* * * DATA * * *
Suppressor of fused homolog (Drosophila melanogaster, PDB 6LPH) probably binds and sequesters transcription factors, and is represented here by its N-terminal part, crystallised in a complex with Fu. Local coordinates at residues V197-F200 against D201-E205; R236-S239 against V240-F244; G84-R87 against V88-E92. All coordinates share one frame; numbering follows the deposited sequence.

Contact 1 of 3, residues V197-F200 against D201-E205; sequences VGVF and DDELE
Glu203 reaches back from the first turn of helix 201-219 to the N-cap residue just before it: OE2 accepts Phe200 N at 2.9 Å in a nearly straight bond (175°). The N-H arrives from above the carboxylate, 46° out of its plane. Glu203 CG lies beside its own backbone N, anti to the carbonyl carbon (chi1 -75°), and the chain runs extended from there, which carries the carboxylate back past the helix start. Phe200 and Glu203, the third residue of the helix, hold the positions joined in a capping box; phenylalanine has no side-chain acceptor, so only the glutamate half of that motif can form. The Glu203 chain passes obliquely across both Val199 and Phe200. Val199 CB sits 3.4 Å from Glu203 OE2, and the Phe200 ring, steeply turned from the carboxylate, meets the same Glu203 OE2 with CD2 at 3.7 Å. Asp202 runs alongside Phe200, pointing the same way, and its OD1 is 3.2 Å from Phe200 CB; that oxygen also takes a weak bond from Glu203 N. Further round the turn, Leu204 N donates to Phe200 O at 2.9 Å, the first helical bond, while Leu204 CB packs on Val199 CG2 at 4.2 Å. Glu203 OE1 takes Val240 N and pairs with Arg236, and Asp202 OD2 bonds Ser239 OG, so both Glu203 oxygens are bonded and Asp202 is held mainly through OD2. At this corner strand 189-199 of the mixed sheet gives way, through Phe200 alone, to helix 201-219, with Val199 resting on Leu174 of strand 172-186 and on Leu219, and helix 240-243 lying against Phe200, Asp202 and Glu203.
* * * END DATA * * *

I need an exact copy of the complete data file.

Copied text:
Suppressor of fused homolog (Drosophila melanogaster, PDB 6LPH) probably binds and sequesters transcription factors, and is represented here by its N-terminal part, crystallised in a complex with Fu. Local coordinates at residues V197-F200 against D201-E205; R236-S239 against V240-F244; G84-R87 against V88-E92. All coordinates share one frame; numbering follows the deposited sequence.

Contact 1 of 3, residues V197-F200 against D201-E205; sequences VGVF and DDELE
Glu203 reaches back from the first turn of helix 201-219 to the N-cap residue just before it: OE2 accepts Phe200 N at 2.9 Å in a nearly straight bond (175°). The N-H arrives from above the carboxylate, 46° out of its plane. Glu203 CG lies beside its own backbone N, anti to the carbonyl carbon (chi1 -75°), and the chain runs extended from there, which carries the carboxylate back past the helix start. Phe200 and Glu203, the third residue of the helix, hold the positions joined in a capping box; phenylalanine has no side-chain acceptor, so only the glutamate half of that motif can form. The Glu203 chain passes obliquely across both Val199 and Phe200. Val199 CB sits 3.4 Å from Glu203 OE2, and the Phe200 ring, steeply turned from the carboxylate, meets the same Glu203 OE2 with CD2 at 3.7 Å. Asp202 runs alongside Phe200, pointing the same way, and its OD1 is 3.2 Å from Phe200 CB; that oxygen also takes a weak bond from Glu203 N. Further round the turn, Leu204 N donates to Phe200 O at 2.9 Å, the first helical bond, while Leu204 CB packs on Val199 CG2 at 4.2 Å. Glu203 OE1 takes Val240 N and pairs with Arg236, and Asp202 OD2 bonds Ser239 OG, so both Glu203 oxygens are bonded and Asp202 is held mainly through OD2. At this corner strand 189-199 of the mixed sheet gives way, through Phe200 alone, to helix 201-219, with Val199 resting on Leu174 of strand 172-186 and on Leu219, and helix 240-243 lying against Phe200, Asp202 and Glu203.